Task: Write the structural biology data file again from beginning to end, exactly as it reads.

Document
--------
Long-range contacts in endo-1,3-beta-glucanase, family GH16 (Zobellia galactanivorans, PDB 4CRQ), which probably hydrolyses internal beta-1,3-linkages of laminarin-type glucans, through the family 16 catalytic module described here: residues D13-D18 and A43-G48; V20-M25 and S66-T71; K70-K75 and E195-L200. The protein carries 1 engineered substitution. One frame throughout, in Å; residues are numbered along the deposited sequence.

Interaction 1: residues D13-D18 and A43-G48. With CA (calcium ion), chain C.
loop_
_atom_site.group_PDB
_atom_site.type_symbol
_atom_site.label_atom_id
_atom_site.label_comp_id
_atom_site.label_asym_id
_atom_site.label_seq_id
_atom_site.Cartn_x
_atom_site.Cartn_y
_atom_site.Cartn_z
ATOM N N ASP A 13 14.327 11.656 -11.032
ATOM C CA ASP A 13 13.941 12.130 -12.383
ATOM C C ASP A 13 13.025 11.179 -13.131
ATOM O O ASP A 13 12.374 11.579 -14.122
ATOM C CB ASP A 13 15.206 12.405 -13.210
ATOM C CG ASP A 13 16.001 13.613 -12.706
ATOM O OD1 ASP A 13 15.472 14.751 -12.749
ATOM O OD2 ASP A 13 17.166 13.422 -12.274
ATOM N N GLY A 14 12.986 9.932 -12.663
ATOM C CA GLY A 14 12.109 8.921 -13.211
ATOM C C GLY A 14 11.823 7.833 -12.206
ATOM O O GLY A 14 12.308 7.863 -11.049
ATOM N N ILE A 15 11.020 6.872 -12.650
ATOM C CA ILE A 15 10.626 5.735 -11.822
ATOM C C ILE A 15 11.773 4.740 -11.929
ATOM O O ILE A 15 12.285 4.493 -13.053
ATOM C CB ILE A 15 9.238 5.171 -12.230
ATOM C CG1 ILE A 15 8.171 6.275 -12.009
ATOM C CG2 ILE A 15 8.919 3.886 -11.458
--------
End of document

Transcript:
Long-range contacts in endo-1,3-beta-glucanase, family GH16 (Zobellia galactanivorans, PDB 4CRQ), which probably hydrolyses internal beta-1,3-linkages of laminarin-type glucans, through the family 16 catalytic module described here: residues D13-D18 and A43-G48; V20-M25 and S66-T71; K70-K75 and E195-L200. The protein carries 1 engineered substitution. One frame throughout, in Å; residues are numbered along the deposited sequence.

Interaction 1: residues D13-D18 and A43-G48. With CA (calcium ion), chain C.
loop_
_atom_site.group_PDB
_atom_site.type_symbol
_atom_site.label_atom_id
_atom_site.label_comp_id
_atom_site.label_asym_id
_atom_site.label_seq_id
_atom_site.Cartn_x
_atom_site.Cartn_y
_atom_site.Cartn_z
ATOM N N ASP A 13 14.327 11.656 -11.032
ATOM C CA ASP A 13 13.941 12.130 -12.383
ATOM C C ASP A 13 13.025 11.179 -13.131
ATOM O O ASP A 13 12.374 11.579 -14.122
ATOM C CB ASP A 13 15.206 12.405 -13.210
ATOM C CG ASP A 13 16.001 13.613 -12.706
ATOM O OD1 ASP A 13 15.472 14.751 -12.749
ATOM O OD2 ASP A 13 17.166 13.422 -12.274
ATOM N N GLY A 14 12.986 9.932 -12.663
ATOM C CA GLY A 14 12.109 8.921 -13.211
ATOM C C GLY A 14 11.823 7.833 -12.206
ATOM O O GLY A 14 12.308 7.863 -11.049
ATOM N N ILE A 15 11.020 6.872 -12.650
ATOM C CA ILE A 15 10.626 5.735 -11.822
ATOM C C ILE A 15 11.773 4.740 -11.929
ATOM O O ILE A 15 12.285 4.493 -13.053
ATOM C CB ILE A 15 9.238 5.171 -12.230
ATOM C CG1 ILE A 15 8.171 6.275 -12.009
ATOM C CG2 ILE A 15 8.919 3.886 -11.458